On Tulsi Gabbard & Pete Buttigieg vs Elitist Smear Campaigns
TaraElla: Welcome to a new season of the TaraElla Report. From now on, we have a new format, where I chat with my friends about cultural and political issues. All of us are individuals who are simply looking for more freedom, and many of us have been confused by so-called leaders from all sides, offering non-solutions with hidden agendas attached. I believe that it is only through amplifying the conversations of everyday individuals that we can cut through the nonsense and bring back freedom.
Today’s conversation is with Katie, an old friend of mine with whom I have had political conversations going back to our college days. We have had both convergent and divergent periods in our political evolutions over the years. A lot has happened since, say, Bush left the White House, and the past decade was perhaps the most chaotic one since the 1970s. Today, I’m more of an independent while she identifies as a progressive, even though she is also questioning where the progressives are heading. However, we still share similar hopes and concerns over many issues, for example being anti-war, because we are both individuals committed to freedom, even if we don’t know exactly how to get there. So without further delay, I’ll let Katie introduce herself.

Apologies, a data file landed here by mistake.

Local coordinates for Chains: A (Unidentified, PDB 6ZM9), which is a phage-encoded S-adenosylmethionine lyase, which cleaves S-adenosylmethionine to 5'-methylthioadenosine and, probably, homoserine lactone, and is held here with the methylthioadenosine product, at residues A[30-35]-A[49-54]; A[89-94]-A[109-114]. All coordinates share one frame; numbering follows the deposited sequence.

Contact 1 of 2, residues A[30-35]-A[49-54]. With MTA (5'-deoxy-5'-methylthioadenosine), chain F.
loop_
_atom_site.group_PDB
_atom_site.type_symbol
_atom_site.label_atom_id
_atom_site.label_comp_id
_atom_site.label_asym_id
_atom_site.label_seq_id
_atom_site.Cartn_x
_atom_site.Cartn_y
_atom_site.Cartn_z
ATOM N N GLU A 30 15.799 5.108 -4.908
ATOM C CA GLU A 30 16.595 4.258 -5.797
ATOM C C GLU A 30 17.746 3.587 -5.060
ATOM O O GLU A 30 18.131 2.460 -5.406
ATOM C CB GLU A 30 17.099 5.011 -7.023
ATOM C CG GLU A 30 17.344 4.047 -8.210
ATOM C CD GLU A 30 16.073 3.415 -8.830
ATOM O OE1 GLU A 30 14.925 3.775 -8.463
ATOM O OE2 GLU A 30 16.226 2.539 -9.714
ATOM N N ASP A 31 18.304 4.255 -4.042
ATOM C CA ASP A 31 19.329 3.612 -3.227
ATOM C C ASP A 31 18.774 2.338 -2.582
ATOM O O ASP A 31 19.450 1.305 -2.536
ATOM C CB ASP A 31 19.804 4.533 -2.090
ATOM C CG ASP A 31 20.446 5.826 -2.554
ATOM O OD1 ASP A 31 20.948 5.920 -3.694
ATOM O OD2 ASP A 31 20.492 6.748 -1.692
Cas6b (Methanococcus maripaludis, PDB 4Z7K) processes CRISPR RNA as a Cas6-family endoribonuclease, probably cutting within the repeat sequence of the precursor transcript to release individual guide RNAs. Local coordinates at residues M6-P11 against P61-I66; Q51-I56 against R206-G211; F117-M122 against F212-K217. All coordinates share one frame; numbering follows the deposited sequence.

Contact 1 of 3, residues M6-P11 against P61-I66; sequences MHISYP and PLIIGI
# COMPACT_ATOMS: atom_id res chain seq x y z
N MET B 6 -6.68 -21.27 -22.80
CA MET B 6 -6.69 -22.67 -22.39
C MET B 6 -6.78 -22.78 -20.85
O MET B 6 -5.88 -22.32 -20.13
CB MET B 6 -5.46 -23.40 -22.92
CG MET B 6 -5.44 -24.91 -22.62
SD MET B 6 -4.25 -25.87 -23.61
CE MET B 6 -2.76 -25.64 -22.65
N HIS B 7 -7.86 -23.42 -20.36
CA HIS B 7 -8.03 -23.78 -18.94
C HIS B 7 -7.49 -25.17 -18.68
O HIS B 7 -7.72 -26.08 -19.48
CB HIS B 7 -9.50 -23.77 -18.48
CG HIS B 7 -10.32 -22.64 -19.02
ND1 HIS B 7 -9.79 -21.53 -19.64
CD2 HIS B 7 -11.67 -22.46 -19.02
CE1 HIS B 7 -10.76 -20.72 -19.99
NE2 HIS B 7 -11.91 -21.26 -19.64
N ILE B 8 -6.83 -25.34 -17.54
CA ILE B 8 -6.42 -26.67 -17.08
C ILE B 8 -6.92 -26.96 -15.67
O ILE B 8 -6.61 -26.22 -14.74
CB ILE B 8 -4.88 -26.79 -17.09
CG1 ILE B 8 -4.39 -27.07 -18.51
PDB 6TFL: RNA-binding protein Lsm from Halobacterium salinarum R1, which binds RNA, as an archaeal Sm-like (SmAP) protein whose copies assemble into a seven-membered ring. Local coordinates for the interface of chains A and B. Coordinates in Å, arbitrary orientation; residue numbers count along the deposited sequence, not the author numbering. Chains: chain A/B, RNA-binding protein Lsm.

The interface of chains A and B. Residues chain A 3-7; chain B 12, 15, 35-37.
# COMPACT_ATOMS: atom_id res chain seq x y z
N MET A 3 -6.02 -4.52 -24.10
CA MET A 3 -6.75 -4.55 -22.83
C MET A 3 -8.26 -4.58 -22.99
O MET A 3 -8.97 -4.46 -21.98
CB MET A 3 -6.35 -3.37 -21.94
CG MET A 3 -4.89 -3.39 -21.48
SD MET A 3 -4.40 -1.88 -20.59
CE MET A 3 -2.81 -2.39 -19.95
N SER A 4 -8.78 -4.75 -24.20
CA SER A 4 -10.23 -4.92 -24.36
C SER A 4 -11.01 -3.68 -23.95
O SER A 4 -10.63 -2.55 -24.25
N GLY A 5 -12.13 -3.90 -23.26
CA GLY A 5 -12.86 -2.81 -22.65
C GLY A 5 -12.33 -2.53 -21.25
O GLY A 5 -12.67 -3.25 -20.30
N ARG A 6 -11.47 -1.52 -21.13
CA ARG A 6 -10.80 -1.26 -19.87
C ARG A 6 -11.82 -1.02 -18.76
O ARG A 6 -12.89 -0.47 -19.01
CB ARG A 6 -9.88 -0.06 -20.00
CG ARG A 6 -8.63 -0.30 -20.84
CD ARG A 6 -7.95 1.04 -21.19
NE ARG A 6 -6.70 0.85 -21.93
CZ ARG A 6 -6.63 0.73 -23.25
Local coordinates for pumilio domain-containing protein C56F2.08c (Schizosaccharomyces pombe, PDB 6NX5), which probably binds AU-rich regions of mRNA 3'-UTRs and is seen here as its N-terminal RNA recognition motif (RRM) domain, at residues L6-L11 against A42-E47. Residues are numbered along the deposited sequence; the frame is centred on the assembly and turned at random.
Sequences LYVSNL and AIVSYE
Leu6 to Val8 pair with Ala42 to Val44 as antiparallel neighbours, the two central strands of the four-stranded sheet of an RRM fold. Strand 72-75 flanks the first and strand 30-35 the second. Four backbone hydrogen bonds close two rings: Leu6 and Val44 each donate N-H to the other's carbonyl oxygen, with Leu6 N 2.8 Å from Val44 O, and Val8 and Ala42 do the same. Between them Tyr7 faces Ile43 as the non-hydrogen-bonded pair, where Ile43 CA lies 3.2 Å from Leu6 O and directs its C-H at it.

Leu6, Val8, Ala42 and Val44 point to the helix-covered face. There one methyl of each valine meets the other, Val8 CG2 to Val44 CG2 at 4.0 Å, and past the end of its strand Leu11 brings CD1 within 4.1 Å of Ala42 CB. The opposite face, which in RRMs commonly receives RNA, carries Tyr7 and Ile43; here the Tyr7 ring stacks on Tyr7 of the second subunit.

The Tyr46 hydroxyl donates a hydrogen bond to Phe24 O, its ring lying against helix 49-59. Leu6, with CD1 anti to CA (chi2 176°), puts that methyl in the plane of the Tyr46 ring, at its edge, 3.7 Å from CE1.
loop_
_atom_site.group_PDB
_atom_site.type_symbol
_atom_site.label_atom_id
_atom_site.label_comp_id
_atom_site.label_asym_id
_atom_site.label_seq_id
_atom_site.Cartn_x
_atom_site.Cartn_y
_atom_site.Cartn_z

Katie: I got interested in politics during college, around the time of the 2003 Iraq War. I remain staunchly anti-war today, and I am happy to see that a new generation of leaders like Tulsi Gabbard are running on an anti-war platform. I guess for many of us, being against the war meant being against Bush and his political allies, so we were progressive by default. I have continually identified as progressive over the years, even though I have had periods of questioning. For example, my faith with progressivism was quite tested during the SJW era around the middle of the decade, where things got a little too crazy. But I still stood by my values, even if I don’t agree with their behaviour. More recently, I started to question where my fellow progressives are heading. They seem to have become unconsciously prejudiced against people with religious values, for example. I even think this is why some progressives have been reluctant to support Tulsi Gabbard, who is a Hindu, and Pete Buttigieg, who is a practising Catholic. In particular, Tulsi Gabbard’s Hindu faith has been the focus of a low-key smear campaign.